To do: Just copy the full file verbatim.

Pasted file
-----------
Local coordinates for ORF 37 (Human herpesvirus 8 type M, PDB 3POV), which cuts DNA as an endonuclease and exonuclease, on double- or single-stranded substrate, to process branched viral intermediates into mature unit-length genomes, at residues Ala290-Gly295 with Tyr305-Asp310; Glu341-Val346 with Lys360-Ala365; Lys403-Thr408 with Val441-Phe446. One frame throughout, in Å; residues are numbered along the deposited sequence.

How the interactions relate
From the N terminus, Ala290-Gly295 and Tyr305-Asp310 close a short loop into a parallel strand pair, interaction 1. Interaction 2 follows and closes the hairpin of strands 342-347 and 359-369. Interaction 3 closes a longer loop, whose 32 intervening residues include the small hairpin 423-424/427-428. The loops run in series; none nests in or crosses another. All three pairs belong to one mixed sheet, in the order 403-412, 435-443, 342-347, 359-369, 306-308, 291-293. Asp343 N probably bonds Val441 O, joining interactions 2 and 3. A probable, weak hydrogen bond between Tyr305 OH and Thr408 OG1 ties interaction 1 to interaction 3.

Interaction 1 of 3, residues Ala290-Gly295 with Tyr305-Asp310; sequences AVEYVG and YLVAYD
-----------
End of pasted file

Local coordinates for ORF 37 (Human herpesvirus 8 type M, PDB 3POV), which cuts DNA as an endonuclease and exonuclease, on double- or single-stranded substrate, to process branched viral intermediates into mature unit-length genomes, at residues Ala290-Gly295 with Tyr305-Asp310; Glu341-Val346 with Lys360-Ala365; Lys403-Thr408 with Val441-Phe446. One frame throughout, in Å; residues are numbered along the deposited sequence.

How the interactions relate
From the N terminus, Ala290-Gly295 and Tyr305-Asp310 close a short loop into a parallel strand pair, interaction 1. Interaction 2 follows and closes the hairpin of strands 342-347 and 359-369. Interaction 3 closes a longer loop, whose 32 intervening residues include the small hairpin 423-424/427-428. The loops run in series; none nests in or crosses another. All three pairs belong to one mixed sheet, in the order 403-412, 435-443, 342-347, 359-369, 306-308, 291-293. Asp343 N probably bonds Val441 O, joining interactions 2 and 3. A probable, weak hydrogen bond between Tyr305 OH and Thr408 OG1 ties interaction 1 to interaction 3.

Interaction 1 of 3, residues Ala290-Gly295 with Tyr305-Asp310; sequences AVEYVG and YLVAYD